Doubtless that you are already aware, but Manchester United ran out as deceptively narrow winners over Liverpool in a rather enthralling game of football yesterday afternoon
You may also be privvy to the fact by now that Dimitar Berbatov finally shed two calendar years of resolute indifference in one (or three) fell swoop(s) by carding a sublime hat-trick and that – despite hauling themselves back into the game rather fortuitously – Liverpool really were quite impotent for the most part.
On paper, a win over one of your bitterest rivals would seem to be an occurrence to revel in, but the relinquishing of a yet another seemingly impenetrable two-goal lead coupled with some oft-farcical defending and ball retention have failed to render United’s victory in quite such a celebratory light.
Thanks to a brace from the rejuvenated Berbatov (a man who has had more of the syllables in his name replaced with the word ‘flop’ than any other – Flopitar Flopatov, Dimiflop Flopaflop etc.), United were 2-0 up and cruising until Liverpool were quite-rightly handed a penalty in the 64th minute.
Captain Steven Gerrard duly converted the spot-kick with calm assurance, but the goal only served to highlight the paucity of openings that his side had managed to create beforehand – rather than signal that any kind of spirited comeback was on the cards.
True to form, it took another dead-ball scenario for Liverpool to restore parity five minutes later, Gerrard again the man to capitalise by clipping a free-kick through the wall and past the wrong-footed Edwin van der Sar after John O’Shea and Fernando Torres had tangled ungainly on the edge of United’s area.
Whether you are willing to admit it or not, the officials must claim both assists for the goals that saw Liverpool claw themselves back on level terms – and it’s a good job Gerrard received help from somewhere as none of his teammates were doing a damn thing to support him for large swathes of the game.
It looked like recent history was due to repeat itself yet again with United readily surrendering another winning position for the third Premier League game on the trot, that was until man-of-the-match Berbatov popped up at the far post to completed his three-goal haul (thus becoming the first United player to score a hat-trick against Liverpool for 60 years) five minutes from time.
Speaking after the game, United manager Sir Alex Ferguson delivered several torrents of stinging criticism of the way Liverpool had conducted themselves, and belittling their performance in the process.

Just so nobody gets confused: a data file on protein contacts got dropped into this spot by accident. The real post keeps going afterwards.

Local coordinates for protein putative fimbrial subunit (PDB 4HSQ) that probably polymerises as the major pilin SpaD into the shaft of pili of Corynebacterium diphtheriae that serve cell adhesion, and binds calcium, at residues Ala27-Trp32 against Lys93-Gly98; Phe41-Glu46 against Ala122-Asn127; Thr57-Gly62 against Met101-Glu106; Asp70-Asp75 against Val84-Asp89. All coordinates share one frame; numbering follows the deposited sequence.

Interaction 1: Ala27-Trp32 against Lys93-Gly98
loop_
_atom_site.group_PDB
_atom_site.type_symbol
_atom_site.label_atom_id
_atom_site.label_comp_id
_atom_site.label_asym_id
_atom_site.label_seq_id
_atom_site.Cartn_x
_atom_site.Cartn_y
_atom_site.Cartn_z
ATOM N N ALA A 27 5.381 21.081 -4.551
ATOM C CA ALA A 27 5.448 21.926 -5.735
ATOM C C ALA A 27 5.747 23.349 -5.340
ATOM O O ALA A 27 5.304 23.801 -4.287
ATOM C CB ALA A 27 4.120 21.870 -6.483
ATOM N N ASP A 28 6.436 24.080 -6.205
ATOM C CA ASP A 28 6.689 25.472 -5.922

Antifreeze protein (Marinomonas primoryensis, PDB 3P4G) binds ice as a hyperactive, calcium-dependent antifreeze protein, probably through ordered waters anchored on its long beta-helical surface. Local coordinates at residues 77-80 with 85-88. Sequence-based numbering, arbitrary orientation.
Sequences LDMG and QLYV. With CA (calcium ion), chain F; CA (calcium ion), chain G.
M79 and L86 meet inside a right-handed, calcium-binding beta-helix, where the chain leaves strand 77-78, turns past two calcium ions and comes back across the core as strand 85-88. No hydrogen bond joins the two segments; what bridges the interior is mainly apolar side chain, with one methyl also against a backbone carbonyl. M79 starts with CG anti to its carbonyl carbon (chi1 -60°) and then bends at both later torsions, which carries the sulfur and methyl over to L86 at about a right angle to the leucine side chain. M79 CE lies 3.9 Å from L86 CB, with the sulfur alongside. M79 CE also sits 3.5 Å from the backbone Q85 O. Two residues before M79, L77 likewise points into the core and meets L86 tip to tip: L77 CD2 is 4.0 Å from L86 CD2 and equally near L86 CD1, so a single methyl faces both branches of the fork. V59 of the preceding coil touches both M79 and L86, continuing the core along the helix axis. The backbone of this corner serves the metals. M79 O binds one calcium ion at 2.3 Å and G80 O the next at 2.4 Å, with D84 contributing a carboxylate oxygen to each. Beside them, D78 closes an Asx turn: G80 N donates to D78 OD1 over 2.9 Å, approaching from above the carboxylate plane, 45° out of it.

Despite eventually registering the victory, Ferguson was irritated with the manner in which his old adversaries had found themselves back in the tie, especially as they were offering little in the way of resistance until Gerrard netted from the penalty spot;
“At 2-0 it could have been a cricket score, 2-2 was an absolute farce. It was a game we absolutely dominated and I was saying to myself, ‘It could be 10.’ So when it looked like ending 2-2, it would have been a travesty of a scoreline.
[Liverpool] had the momentum when it went to 2-2, but they never offered anything, did they? They had to depend on decisions from the linesman to get back into the game. Van der Sar hasn’t had a save to make, Scholes was controlling the tempo in midfield and we looked dangerous up front, with Berbatov and Nani in particular. I couldn’t see us losing the game.”
Ferguson also heaped scorn on Fernando Torres, levelling a thinly-veiled accusation of cheating at the Spanish striker for his part in gaining the free-kick from which Gerrard scored his second of the afternoon;
“I’ve watched it and Torres made a meal out of it. He made an absolute meal of it to try to get our player sent off.”
For a man who, in 36 years of management, has never lost a game in which his side have been two goals to the good, it is perhaps understandable that Ferguson is irked by recent performances and by certain occurrences yesterday.
The fact that Ferguson barely misses an opportunity to denigrate his rivals is a salient truth that can’t be overlooked, but his recent comments show that Chelsea’s faultless juggernaut form may just be getting to him this term.
Though his comments are entirely uncouth, they are rooted in fact. Watching the game as a neutral, it became increasingly apparent that Liverpool were going to have to rely on set-pieces if they were to fabricate anything, such was their almost redundant attacking threat, and sure enough it was two such instances that provided the breakthrough – but to call it a travesty is a step too far.
There was absolutely nothing wrong with the penalty call (Jonny Evans fouled Torres in the penalty area) or the free-kick decision (O’Shea fouled Torres on the edge of the area) and so maybe Ferguson should choose to vent his pent-up anger in a more beneficial (and altogether less petty) manner and admonish the culprits that contributed to the woeful defending that United displayed at times – woeful defending that has already cost them four potentially vital points this season.
What was it your mother used to say? ‘If you can’t say anything nice…’